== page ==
Black Sails, the lavish new pirate adventure series premiering tonight on Starz, freely blends actual historical characters (like pirate queen Anne Bonny) with newly created fictional characters to present a raucous, action-packed look at life in and around Nassau, Bahamas, circa 1715, before any kind of colonial law was imposed on the region.
As the series opens, Captain Flint (Toby Stephens) and the crew of his ship, the Walrus, are raiding another vessel they hope will swell their coffers after a very lean stretch. Their bad luck holds, however. Apart from a new cook who goes by the name John Silver (Luke Arnold), they acquire nothing of any real value.
That’s a tough break for Flint, whose fearsome reputation strikes terror in many hearts. His men, however, are on the verge of stripping Flint of his command and making another charismatic crew member their new captain. Only Flint’s quartermaster, Gates (Mark Ryan), and boatswain, Billy Bones (Tom Hopper), remain reasonably steadfast.
Nor do Flint’s problems stop there. He’s also being challenged by Charles Vane (Zach McGowan), captain of the pirate ship Ranger, and his cunning quartermaster Jack Rackham (Toby Schmitz). Both Flint and Vane are hot on the trail of a page that is missing from a ship’s log that, Flint believes, will point the way to a Spanish treasure galleon worth millions.
As the balance of power between these two men shifts back and forth, local smuggler and tavern-keeper Eleanor Guthrie (Hannah New, who looks a bit like Keira Knightley if Keira Knightley ever ate a sandwich) keeps shifting her own allegiances.
Beyond that short set-up, the creative team behind Black Sails (Michael Bay is one of the executive producers) has requested that TV writers reveal as little as possible about this new series, so as not to spoil surprises about past and present alliances, betrayals, love affairs and blood feuds among the characters.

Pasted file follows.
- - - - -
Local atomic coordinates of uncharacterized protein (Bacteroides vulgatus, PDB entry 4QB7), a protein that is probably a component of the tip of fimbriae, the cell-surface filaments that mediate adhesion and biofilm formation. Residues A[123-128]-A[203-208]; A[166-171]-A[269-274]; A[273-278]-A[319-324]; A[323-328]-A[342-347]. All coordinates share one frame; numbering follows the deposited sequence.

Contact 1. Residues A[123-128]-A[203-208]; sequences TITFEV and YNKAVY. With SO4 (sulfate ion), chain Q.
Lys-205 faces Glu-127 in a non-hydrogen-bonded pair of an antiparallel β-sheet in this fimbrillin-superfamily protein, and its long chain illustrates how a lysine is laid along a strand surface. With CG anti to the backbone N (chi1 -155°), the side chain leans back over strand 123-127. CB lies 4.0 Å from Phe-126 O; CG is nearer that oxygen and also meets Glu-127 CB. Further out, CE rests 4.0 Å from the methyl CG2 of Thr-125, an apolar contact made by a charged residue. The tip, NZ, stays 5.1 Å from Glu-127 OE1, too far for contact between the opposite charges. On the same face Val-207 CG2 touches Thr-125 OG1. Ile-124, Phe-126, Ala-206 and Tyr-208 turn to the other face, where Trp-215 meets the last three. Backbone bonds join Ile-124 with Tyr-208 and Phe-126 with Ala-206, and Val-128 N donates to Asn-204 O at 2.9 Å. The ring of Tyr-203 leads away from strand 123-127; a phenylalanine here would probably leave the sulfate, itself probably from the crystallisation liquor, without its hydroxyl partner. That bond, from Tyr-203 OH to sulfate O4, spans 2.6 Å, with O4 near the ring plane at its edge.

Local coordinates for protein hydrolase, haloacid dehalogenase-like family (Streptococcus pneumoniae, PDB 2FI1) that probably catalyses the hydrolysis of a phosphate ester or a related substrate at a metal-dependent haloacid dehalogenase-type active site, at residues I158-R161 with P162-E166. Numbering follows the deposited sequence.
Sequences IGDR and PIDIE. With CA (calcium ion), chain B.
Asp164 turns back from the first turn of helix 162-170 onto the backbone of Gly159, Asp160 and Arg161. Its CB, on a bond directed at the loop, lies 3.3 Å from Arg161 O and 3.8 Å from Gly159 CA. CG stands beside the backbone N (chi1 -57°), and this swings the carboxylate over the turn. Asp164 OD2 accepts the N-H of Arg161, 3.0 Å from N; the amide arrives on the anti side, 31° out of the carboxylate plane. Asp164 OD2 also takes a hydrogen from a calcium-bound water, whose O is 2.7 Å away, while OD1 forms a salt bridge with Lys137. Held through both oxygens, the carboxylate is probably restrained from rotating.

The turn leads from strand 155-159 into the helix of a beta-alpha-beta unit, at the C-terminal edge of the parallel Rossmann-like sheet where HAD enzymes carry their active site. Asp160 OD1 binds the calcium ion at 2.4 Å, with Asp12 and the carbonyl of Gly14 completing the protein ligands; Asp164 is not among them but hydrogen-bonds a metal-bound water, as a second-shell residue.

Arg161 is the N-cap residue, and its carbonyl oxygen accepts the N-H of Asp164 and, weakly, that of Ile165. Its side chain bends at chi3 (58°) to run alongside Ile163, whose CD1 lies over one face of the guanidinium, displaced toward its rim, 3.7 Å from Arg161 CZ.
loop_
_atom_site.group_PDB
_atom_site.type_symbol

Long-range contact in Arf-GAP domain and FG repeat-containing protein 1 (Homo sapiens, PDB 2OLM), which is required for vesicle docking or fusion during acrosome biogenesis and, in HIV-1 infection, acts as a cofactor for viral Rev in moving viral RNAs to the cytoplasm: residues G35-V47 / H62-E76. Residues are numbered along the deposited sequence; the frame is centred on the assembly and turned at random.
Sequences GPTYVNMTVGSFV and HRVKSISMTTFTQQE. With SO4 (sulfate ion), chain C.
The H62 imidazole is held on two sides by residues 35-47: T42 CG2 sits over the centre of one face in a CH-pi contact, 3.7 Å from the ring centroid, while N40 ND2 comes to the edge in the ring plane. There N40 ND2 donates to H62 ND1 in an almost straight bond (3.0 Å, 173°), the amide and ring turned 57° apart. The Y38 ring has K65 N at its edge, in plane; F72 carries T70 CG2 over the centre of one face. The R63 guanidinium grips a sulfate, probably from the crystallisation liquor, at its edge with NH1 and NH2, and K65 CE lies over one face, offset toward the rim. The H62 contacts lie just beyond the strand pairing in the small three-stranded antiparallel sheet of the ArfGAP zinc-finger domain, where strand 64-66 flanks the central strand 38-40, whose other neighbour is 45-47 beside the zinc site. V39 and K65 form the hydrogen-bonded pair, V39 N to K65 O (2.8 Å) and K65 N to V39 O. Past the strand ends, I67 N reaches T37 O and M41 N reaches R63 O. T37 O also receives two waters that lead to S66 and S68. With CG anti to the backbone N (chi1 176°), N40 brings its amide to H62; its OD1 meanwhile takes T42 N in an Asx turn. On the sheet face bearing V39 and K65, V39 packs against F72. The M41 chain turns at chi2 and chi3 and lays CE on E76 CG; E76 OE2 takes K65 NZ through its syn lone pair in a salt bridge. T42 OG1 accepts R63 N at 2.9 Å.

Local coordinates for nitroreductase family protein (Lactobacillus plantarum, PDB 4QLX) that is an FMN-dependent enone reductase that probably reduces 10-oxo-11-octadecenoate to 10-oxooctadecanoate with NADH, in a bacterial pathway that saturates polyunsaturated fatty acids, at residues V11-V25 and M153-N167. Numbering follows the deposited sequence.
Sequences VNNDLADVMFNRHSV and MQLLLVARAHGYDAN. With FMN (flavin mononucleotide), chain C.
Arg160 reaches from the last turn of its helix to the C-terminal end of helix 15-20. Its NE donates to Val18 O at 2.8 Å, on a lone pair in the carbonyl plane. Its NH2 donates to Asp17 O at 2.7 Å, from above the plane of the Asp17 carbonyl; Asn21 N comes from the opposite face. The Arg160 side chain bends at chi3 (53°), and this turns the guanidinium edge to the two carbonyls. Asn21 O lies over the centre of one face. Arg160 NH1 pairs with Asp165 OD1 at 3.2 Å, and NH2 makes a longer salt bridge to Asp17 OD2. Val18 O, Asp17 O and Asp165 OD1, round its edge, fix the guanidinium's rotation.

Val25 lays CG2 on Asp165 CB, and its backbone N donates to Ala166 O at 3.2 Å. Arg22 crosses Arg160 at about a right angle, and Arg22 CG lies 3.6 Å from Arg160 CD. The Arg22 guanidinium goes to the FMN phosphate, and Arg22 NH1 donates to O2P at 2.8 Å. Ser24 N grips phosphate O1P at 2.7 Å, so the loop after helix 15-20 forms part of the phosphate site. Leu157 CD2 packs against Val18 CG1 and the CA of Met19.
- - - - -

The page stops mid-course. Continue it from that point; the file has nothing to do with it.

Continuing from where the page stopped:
Stephens, who happens to be the son of Downton Abbey fan favorite Maggie Smith, buckles his swash very grandly in the central role, but it’s important to note that Black Sails isn’t populated by Disney pirates. There are some scenes of comic banter among the crew members, but by and large these are ruthless, cruel and very violent men (that raid that opens tonight’s premiere is really pretty scary).
The jaw-dropping details of the physical production, which actually is based in Capetown, South Africa, vividly evoke the bustling daily activity of New Providence Island, where these outlaws make their home, and even though the pirate ship scenes usually are filmed on dry land, the vessels themselves are multi-level things of great nautical beauty.
Starz clearly has placed a lot of faith in Black Sails. Even before this first eight-episode season premieres, the premium cable network already has ordered a second 10-episode season. Prospective viewers may want to be aware that, as was the case with the channel’s hit Spartacus series, there is copious nudity in Black Sails, although unlike Spartacus, it seems to be limited to the female cast members.
In any case, make sure to keep any small fry away from this very, very adult series.